a bird and a bottle


Full Frontal…Feminism.
April 24, 2007, 10:04 am
Filed under: bean's books, feminism/s & gender

The fabulous Jessica Valenti’s first book – Full Frontal Feminism – is now available. I’ll be reviewing it on this website and for Lawyers, Guns & Money after finals are over.

In the meantime, check out Salon’s Rebecca Traister’s interview with Ms. V.

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Virginity: We’ve Come A Long Way, but Yet… (Bean’s Bookshelf)

Alex Kuczynski, she of the Styles section and the book “Beauty Junkies” reviews “Virgin: the Untouched History” (pun intended, I assume) by Hanne Blank in today’s NY Times Book Review (full disclosure: as a small girl I dreamed of being a book reviewer and have a special place in my heart for book reviews. No, I was not very popular in middle school). For Ms. Blank, the author, who has in the past written extensively about erotica, a book about virginity seems a little tame.

But then, she gets to include juicy stories of how women have been abused throughout time for losing their virginity. Plums like these:

In ancient Greece, one Athenian father, upon discovering that his unmarried daughter had given it up, fed her to a starving horse. In ancient Rome, the vestal virgin priestesses were required to keep their hymens — whether annular or crescentic — intact during their 30 years of service. If they did not, they were buried alive in custom-built oubliettes.

Pretty gruesome. Blank also details the way in which virginity has been fetishized, which the reviewer, Kuczynski, rightfully ties to rituals that continue in some parts of the world today.

Virginity has also been considered a life-saving antidote. Blank gives the history of the so-called “virgin cure,” the belief that men could be cured of sexually transmitted diseases by having sex with a virgin. She links this idea to Christian legends of virgin martyrs who battle demons while protected by their own purity. In 18th-century London, one in every five capital rape cases involved children under the age of 10, and the rapists commonly cited the virgin-cure myth in their defense. It would be nice to think this notion has long since been abandoned to the gruesome past, but that is cruelly not so: it persists in southern Africa and is a major contributor to the escalating AIDS crisis.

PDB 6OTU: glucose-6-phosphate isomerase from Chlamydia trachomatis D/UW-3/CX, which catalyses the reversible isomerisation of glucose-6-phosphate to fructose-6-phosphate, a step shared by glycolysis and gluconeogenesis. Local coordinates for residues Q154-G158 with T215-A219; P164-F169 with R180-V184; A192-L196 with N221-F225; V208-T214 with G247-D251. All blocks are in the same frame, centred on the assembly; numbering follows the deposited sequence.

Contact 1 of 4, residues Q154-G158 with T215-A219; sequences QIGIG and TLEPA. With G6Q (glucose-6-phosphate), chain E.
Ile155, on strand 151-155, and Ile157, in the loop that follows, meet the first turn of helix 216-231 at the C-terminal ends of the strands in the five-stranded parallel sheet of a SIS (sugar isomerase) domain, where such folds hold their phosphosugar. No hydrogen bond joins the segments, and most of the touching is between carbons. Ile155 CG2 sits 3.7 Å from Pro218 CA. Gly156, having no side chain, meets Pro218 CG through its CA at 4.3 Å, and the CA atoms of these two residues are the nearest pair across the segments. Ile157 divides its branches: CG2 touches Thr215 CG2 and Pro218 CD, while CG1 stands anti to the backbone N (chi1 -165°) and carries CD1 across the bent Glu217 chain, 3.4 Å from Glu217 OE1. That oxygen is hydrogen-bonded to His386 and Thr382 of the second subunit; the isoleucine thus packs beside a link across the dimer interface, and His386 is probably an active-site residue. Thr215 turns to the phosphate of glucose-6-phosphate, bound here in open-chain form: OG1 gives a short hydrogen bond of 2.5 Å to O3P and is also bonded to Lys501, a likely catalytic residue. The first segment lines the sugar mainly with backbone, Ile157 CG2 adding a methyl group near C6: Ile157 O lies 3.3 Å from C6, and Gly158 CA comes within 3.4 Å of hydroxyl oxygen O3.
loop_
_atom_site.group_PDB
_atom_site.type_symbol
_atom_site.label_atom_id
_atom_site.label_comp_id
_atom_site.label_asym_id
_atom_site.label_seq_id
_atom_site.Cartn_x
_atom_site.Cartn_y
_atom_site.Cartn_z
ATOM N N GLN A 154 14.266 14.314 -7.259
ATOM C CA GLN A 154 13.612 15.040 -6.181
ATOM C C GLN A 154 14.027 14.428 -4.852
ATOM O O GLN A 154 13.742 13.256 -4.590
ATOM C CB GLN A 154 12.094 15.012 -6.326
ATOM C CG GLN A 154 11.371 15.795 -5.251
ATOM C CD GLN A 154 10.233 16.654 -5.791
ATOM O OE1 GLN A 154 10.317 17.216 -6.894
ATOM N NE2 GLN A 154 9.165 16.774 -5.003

But Blank’s approach is not one sided — she’s not pushing girls’ legs open across the USA; she also shares tales of the horror inflicted when women refused to give up their virginity.

From the review, it sounds as if the book gets to the heart of why virginity has been so central to patriarchy. Problem is, to Kuczynski, that seems like the book’s downfall:

The thrust of Blank’s book seems to be that for many eons, in patriarchal societies, women needed to prove they were virgins so that their deflowerers could be assured of paternity and thus take care of the offspring — and that, gee, that was kind of miserable and sexist. Under the Roman Empire, fathers had the right to kill their daughters if they had sex before marriage (or outside of it later), and the right to kill the offending male as well. Imagine if this were the case in America today: half of Manhattan would be dead.

Well I guess virginity, then, is a non-issue today. Oh, wait…maybe not.



Bean’s Bookshelf – The First Man-Made Man
March 18, 2007, 1:12 pm
Filed under: bean's books

As an avid reader (when law school is not sucking up all of my time), it’s odd that it’s taken me this long to discuss books I want to read in this space. That changes now. Periodically, I will post a review of a book I have read and enjoyed or of one I want to read. I hope you’ll all share your thoughts on the book, if you’ve read it, in comments.

Here’s the first installment.

SF just sent me today’s NY Times Review of The First Man-Made Man: The Story of Two Sex Changes, One Love Affair, and a Twentieth Century Medical Revolution. Despite its cliche title (“Girls Will be Boys”) the review is fine, but that’s not what really what interests me here. It’s the book itself that has grabbed my attention.

The book, by Pagan Kennedy, tells the story of the first female to male (FTM) transsexual who is on record as having undergone sex reassignment surgery. Michael Dillon’s story was one of scientific invention, but, at least per the review, it was also one of a search for identity and a familiar tale of of spurned love.

A book like this runs the risk of being objectifying or insensitive but the Times reviewer promises that Kennedy avoids those pitfalls. One other potential trap, which the reviewer does not note, is that of the story being too formulaic — from the review, I fear that the book will take an interesting life and cram it into a cliched form.

That said, I’ve only just ordered the book, so this is all conjecture. I’ve got my fingers crossed that it won’t present any teeth-gnashing moments that rely more on stereotypes than on truth.

This isn’t anything formal (though if you’re looking for a more formal, but rocking, blog book club, Amanda has started one over at Pandagon), but I hope some of you will read along with me so we can discuss in comments.